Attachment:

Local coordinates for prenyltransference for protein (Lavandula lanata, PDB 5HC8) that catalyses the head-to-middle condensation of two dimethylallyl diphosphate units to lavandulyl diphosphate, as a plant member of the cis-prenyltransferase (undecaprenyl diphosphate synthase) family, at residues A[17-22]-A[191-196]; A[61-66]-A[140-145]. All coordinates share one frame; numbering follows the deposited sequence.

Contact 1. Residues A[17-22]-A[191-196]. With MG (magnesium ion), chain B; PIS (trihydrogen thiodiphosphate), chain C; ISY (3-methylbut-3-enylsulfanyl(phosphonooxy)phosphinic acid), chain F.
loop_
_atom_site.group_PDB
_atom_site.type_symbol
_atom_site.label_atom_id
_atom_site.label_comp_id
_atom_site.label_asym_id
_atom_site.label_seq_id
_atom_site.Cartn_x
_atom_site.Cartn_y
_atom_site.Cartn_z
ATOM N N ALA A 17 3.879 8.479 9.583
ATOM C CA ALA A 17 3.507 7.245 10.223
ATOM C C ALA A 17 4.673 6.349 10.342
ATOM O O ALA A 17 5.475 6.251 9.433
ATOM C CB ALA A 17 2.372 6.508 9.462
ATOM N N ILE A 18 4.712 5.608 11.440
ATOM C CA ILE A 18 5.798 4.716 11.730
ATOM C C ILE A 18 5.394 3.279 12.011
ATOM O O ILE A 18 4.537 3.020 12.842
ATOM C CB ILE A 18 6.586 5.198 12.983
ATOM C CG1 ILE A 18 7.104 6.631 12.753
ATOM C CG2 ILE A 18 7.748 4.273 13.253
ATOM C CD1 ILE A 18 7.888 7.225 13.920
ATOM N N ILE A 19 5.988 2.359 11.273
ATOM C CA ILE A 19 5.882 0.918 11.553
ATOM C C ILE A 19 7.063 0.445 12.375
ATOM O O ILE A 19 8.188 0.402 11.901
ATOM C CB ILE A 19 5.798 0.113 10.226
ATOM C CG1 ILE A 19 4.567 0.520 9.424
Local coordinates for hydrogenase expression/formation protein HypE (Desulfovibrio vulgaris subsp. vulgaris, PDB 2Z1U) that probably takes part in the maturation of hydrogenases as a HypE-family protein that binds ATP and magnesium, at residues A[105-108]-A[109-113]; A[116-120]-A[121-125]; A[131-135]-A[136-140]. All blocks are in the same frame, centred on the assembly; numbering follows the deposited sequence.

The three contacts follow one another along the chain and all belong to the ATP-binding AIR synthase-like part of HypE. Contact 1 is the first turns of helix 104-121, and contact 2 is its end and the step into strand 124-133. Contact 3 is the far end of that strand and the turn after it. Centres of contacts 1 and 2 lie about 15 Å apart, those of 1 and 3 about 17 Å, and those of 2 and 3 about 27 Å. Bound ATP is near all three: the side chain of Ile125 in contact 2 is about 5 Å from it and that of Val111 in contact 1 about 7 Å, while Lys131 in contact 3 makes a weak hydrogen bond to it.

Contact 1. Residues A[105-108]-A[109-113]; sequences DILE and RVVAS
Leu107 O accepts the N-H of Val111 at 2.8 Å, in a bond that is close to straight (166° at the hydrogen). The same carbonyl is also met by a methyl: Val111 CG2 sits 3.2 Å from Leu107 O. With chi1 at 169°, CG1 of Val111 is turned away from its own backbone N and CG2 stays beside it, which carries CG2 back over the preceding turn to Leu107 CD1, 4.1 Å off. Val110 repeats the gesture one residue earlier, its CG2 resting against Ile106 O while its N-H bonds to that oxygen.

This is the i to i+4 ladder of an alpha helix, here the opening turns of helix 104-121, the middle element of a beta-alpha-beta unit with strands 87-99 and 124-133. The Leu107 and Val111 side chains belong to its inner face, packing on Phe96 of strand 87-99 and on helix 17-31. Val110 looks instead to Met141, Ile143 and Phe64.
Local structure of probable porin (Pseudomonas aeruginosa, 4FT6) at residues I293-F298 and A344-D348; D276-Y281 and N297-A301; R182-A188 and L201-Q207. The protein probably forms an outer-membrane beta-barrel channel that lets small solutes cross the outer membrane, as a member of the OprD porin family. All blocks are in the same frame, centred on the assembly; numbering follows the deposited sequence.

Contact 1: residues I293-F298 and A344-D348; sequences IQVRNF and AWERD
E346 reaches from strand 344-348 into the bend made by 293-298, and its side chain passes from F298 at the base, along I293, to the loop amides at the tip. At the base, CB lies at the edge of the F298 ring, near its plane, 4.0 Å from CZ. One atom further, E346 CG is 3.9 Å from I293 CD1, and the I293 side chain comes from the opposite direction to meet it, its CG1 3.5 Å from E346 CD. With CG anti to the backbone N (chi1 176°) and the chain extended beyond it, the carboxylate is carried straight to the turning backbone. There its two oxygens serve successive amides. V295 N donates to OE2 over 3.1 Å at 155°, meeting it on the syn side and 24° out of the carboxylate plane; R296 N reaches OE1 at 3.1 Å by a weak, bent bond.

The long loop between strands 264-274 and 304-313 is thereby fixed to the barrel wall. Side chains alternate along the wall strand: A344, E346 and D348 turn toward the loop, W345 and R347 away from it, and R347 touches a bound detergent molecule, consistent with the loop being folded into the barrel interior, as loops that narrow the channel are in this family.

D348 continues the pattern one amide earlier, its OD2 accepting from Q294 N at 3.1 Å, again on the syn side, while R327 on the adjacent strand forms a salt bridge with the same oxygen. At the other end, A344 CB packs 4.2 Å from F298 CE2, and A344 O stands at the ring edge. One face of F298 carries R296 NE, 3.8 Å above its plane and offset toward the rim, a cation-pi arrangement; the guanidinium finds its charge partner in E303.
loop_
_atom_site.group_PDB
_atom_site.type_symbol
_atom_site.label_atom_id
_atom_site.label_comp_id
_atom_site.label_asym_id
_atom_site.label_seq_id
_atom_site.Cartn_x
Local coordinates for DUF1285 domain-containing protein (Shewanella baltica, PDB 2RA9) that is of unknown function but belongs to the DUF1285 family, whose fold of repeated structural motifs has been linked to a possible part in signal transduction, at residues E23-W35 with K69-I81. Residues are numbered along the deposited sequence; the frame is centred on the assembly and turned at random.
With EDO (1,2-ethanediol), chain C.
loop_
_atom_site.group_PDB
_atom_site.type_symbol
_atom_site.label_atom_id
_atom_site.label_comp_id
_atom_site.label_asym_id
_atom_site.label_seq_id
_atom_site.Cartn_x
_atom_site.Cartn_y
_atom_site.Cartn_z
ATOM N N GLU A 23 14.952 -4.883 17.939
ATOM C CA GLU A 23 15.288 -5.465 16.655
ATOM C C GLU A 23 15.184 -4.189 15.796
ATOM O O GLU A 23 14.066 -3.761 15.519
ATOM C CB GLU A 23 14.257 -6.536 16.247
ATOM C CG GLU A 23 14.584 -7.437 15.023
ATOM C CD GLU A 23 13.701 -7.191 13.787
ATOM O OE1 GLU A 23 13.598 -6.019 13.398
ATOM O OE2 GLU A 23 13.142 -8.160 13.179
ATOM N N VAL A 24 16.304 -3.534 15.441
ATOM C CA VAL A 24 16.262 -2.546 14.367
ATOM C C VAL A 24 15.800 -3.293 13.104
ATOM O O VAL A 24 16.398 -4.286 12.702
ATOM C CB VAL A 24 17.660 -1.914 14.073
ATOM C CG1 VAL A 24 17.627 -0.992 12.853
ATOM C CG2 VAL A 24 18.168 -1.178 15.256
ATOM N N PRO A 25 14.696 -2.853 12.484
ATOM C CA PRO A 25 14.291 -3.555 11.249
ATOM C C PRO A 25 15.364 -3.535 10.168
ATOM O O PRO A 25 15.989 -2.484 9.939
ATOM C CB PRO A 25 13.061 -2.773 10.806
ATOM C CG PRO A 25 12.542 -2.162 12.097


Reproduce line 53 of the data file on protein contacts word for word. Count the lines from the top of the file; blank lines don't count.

_atom_site.group_PDB